Written by Justin Wright
The act of expressing intangible desires and aspirations in the form of concrete, written goals has been shown to increase the likelihood of achieving those goals. By putting pen to paper and writing out the things you want to accomplish, you are drastically increasing your chance of success.
Goals must also be well-defined in such a manner as to allow for measurable and tangible progress. If you cannot measure how close or far you are from completing your goal, how can you determine when you are ready to move on to the next thing?
To step back even further, a goal is anything that you want badly enough to create a plan of action for achieving it. It must be important enough that you are willing to invest substantial time, energy and effort along the way.
What is the SMART criteria for goal-setting?
To effectively set goals, we can use the SMART framework as defined by George T. Doran. This system first appeared in a November 1981 issue of Management Review, and was initially created for use by upper management in a series of companies.
The SMART system defines 5 criteria that an effective goal must meet:
(S)pecific – The goal must define a specific area for improvement or progress.
(M)easurable – There must be a way to quantify progress objectively.
(A)chievable – This must be something you believe that you can achieve at this point time. Given currently available resources, this must be something you can work on now.
(R)elevant – Is this goal in line with your higher purpose or vision? Make sure the goals you set are getting you closer to where you ultimately want to be.
(T)ime-bound – There must be a defined timeline for when the goal should be achieved.
Use these criteria to convert some of your aspirations and desires into a more concrete form. Start by being specific; oftentimes, it can be difficult to put into words what exactly you want to accomplish. Vague ideas or feelings do not lend themselves well to being measurable, and it can be difficult to find realistic actions that you can take right now at this specific point in time.
Another big mistake is not giving yourself a strict timeline for accomplishing each task. If a goal is left open-ended, it can be difficult to find regular motivation to work towards that goal. So what can you do if you are having trouble defining what you want to accomplish, or if you are having trouble staying motivated along the way?
When you are defining your goals, the language you use, and the way you phrase them, matters immensely. Specificity implies that the goal defines one, concrete objective. If you want to lose weight, you must define an exact amount of weight to lose. Is it 5 pounds, 10 pounds?
When you define a goal, it must be attainable as well; not only does attainability depend on resources available, it depends on belief. If you don’t believe in your ability to achieve your goal, what do you think your likelihood of success actually becomes? An overlooked aspect of belief, and specificity, is whether you are using positive or negative language.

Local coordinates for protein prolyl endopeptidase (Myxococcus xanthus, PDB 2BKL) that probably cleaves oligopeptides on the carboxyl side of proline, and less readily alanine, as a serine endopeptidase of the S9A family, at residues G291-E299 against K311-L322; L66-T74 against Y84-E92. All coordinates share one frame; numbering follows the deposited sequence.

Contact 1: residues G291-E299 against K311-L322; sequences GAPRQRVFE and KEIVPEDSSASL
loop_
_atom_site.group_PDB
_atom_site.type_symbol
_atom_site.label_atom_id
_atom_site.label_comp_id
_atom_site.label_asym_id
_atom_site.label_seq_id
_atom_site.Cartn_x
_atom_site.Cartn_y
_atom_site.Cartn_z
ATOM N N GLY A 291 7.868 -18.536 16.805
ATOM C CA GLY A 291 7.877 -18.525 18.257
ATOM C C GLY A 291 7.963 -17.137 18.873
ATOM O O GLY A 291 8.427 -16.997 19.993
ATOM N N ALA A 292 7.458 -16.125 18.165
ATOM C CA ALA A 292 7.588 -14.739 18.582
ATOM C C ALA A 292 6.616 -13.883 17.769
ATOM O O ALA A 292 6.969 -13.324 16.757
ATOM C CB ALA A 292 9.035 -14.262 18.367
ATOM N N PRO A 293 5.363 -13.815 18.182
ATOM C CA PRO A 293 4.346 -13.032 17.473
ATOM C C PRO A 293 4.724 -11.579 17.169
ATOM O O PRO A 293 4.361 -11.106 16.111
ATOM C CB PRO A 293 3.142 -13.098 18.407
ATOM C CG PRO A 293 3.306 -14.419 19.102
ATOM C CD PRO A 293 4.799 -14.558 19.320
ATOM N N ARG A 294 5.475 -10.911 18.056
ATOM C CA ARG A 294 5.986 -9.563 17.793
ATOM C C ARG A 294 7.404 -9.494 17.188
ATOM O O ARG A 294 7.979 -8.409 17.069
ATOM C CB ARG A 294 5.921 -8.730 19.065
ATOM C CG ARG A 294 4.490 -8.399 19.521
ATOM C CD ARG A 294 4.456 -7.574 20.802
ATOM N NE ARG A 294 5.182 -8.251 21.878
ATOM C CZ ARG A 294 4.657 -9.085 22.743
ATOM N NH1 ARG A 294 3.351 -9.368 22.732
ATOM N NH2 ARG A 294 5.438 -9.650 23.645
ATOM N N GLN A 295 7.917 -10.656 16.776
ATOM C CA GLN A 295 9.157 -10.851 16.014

It is important to use positive, affirming language when defining your goals. Use powerful phrases like “I will” instead of “I want to” in order to bolster your confidence and increase your likelihood of success. If you allow self-doubt to creep in through ambiguous language when writing your goals down, it will be much more difficult to stay the course when things become difficult. Once the “honeymoon phase” of a new goal or undertaking has passed and you run into your first major roadblock, positively phrasing your goals will be one of many things working in your favor.
Go set some goals, and work for them!
No matter what happens, the phrase, “Your dreams don’t work unless you do,” is cliche but appropriate. Developing discipline, and setting appropriate goals in the first place, is not easy! However, the long-term gains far outweigh the short-term discomfort.
Imagine how much further along you will be in a year if you get one percent closer every single day? Long-term goals require incremental progress in order to accomplish. Don’t be discouraged by the quantity of work left to do, focus instead on the daily steps necessary for success.
Write your goals down using the SMART system, cultivate discipline through daily tasks, and reflect back in a year’s time at how far you have come. One of life’s only guarantees is that time will pass by regardless of your actions, so you might as well use that time effectively and get closer to achieving your goals!
We’ve developed a FREE Goal Setting Guide to help you set effective goals. Get yours here!
About the Author
Justin Wright is the Head Coach of Invictus Boston in Boston, MA. As an athlete, he competed at the CrossFit Games on Team Back Bay in 2016 and also played two years in the NPGL as a professional GRID athlete. Now, Justin spends his time coaching and teaching mindset and mental resilience strategies. Feel free to contact Justin with interest and questions – he loves to chat about this stuff!